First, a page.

either of his houses, it is a good testimony for the querent ;
and if, on the contrary, the lord of the 7th be so situated,
it is in favor of the quesited. If the lord of the lOth receive both significators, the judge will settle the matter
before it cornes to full trial.
If the lord of the lOth be in the lOth, in his own house,
the judge will do justice, and dcid the case with honor
to himself, unless the lord of the lOth be h . If the lord
of the lOth be only in his own term, or triplicity, the



judge will dtermine the cause, but he is indiffrent about

it. If a planet lijtving no dignities, or not in rception
with the lord of the lOth, be in the lOth, the parties will
not be satisfied with that judge or court. If h be judge,
he will not dcid aright; and if %, , O, g, or
1) be in any aspect to him but 8, there will be an ill report
against him, of which he will clear himself ; but if it be 8,
he will have a hard report against him, which will long continue. And if ,3 8 to \ , the judge will be sorely defamed ;
and if also O h , he may be disgraced.
In deciding as to the resuit, observe well the lord of the
4th, and how he aspects the significators, or the lords of
their substance ; also the application of the D. If both
significators aspect one planet, some person will intercd
between them. If the ascendant and 7th be in fixed signs,
both parties are resolutely bent on the suit; if common
signs, they will continue it long also, and remove the cause
out of one court into another ; and if movable signs, they
are not very determined, and will soon bring it to an end.
That party who is weakest, and most afflicted by the infortunes, shall receiye most prjudice by the contention.
How the Parties shall Agree after Marriage.
If the figure promise marriage, observe whether the lords
of the ascendant and 7th are in good aspect ; or if the 3 behold with good aspect the planet disposing of her by house
or exaltation, and the luminaries be in good aspect, they
will agree.
If the lords of the ascendant and 7th be in or 8, or
the 3 be afflicted, and behold the ascendant by ill aspect,
or h, 6 , or t3, be in the ascendant, or 7th, they will live
unhappily. If the ill planets, or y, be in the Ist, the
querent is to blme ; and if it be 6 , is given to quarrel, or



be loose in conduct, according to the sign ; and if they be

in tbe 7th, it is tbe quesited. And judge tbe same way
according as tbe fvgnificator of tbe Ist or 7tli be afiiicted.
The D in her fall, rv or S of h or , or any rtrograd
planet, and at tbe same time throwing any aspect to tbe
ascendant, it is tbe man who brings on disputes, etc. If
tbe do tbe same, ynder tbe same circumstances, it is tbe
The lord of tbe 7th angular, and the more weighty planet,
tbe quesited will strive for mastery ; and if neither tbe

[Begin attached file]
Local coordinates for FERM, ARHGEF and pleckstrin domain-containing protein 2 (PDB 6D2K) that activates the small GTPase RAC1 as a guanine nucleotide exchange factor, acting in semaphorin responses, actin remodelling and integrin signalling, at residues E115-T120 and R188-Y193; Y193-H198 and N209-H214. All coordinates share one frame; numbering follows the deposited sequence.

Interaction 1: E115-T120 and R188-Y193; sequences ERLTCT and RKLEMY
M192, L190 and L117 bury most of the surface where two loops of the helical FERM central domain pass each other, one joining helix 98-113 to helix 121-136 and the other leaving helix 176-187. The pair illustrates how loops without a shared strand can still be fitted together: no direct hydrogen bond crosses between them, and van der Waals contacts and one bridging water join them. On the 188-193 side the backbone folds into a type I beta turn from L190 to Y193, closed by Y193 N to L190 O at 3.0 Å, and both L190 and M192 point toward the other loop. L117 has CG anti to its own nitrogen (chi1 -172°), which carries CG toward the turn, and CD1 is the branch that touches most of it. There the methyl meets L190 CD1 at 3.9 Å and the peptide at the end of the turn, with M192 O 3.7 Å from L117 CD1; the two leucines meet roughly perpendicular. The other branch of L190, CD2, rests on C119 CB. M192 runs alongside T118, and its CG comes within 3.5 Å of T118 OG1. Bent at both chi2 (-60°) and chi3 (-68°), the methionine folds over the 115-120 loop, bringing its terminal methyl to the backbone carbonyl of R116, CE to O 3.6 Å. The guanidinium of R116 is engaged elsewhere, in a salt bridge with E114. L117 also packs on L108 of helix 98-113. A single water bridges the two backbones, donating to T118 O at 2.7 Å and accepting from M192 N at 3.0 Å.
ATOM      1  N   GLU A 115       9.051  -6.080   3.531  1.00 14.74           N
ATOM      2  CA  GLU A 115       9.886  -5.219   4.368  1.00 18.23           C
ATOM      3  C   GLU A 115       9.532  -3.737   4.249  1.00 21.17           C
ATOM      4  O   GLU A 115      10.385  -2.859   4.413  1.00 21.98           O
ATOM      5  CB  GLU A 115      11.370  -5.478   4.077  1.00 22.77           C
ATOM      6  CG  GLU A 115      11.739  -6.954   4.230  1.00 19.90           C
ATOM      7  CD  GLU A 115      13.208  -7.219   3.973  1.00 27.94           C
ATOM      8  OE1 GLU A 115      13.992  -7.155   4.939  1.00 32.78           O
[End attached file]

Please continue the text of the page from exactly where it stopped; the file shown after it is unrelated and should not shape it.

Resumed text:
lord of tbe ascendant nor 7th be in angles, tben note the
weightier planet, for be points out tbe party who will rule.
If ? be afflicted, it is worse for the man ; and if O, for tbe
woman. Tbe D afflicted, is evil for botb. The ligbts in
evil aspect show discord.
The Cause of Happiness.Tbe D in or of good planets,
shows gifts or benefits by friends ; if in , by tbe dead.
If 5 be in d witb good planets, by their own conduct or industry.
The Cause of Contention.If the afflicting planet be lord
of tbe 3d, and be in tbe Ist or 7th, be dnots quarrels, or injuries by neigbbors or kindred. If it be an infortune who
afflicts, and be be in tbe lOtb, it shows continuai brawls.
If be be in the 4th, a divorce or willingness thereto ; or
some hindrance in tbe dowry or fortune of the female.
Evil planets in tbe lOtb or 4th lead also to contention by
means of tbe parents of tbe parties. If 3 behold tbe
ascendant, and be unfortunate, it dnots brawling, sparation, or disbonest living. And if there be no application
between the planet tbe 3 separates from and tbat one to
wbicb sbe applies, there will be continuai contention. If
3 aspect evilly, or be iu 6 witb h or $ , one of tbem shall
die shortly, or bave some misfortune ; if in tbe Sth or 12th
(and sbe void of course), tbey meet troubles, grief, and



sickness ; and if in angles, long disagreements ; and probably sparation, if in a fixed sign. If tbis be in tbe lOth,
and a masculine sign, the man is tbe cbief sufferer ; if in
tbe 4th, and a fminine sign, tbe woman.
Sickness, and Length of Time befoee Recoveey.
Wben tbere is reason to believe tbat tbe sick person
sball recover, and it be desired to know wben, observe
wbicb planet is lord of tbe ascendant, and wbat benevolent
planet be is in aspect witb ; tben see wbat bouse tbey are
in (tbat is tbe one wbicb applies to tbe otber's aspect),
wbetber angles, etc., and wbat signs tbey possess, wbetber
movable, etc. Tben according to discrtion and quality
of tbe disease, so frame tbe measure of time. In gnral,
I judge in so many days as tbe aspect wants degrees of
being perfect, if tbe sign be movable and tbe planet angular ; but if swift in motion, I am tbe more certain tbat tbe
patient will begin to amend in so many days. If tbe sign
be corn mon, in wbicb tbe application is, I neitber judge
days, weeks, nor months, but use discrtion, baving first
observed tbe nature of tbe disease.
Tbe ancient rule was as follows :
Movable signs sbow
Common ditto
Fixed ditto
Angles are quivalent to
Succdent bouses to
Cadent bouses to

movable signs.
common signs.
fixed signs.

It is well to observe, also, tbe quick or slow motion of

tbe 5, tbe sign sbe is in, and her situation as to angles,
etc. I often find tbat wben the lord of the ascendant quits
tbe sign be is in, and enters a sign in wbicb be bas digni-



ties, tlie patient recovers at tliat tiine, or feels an altration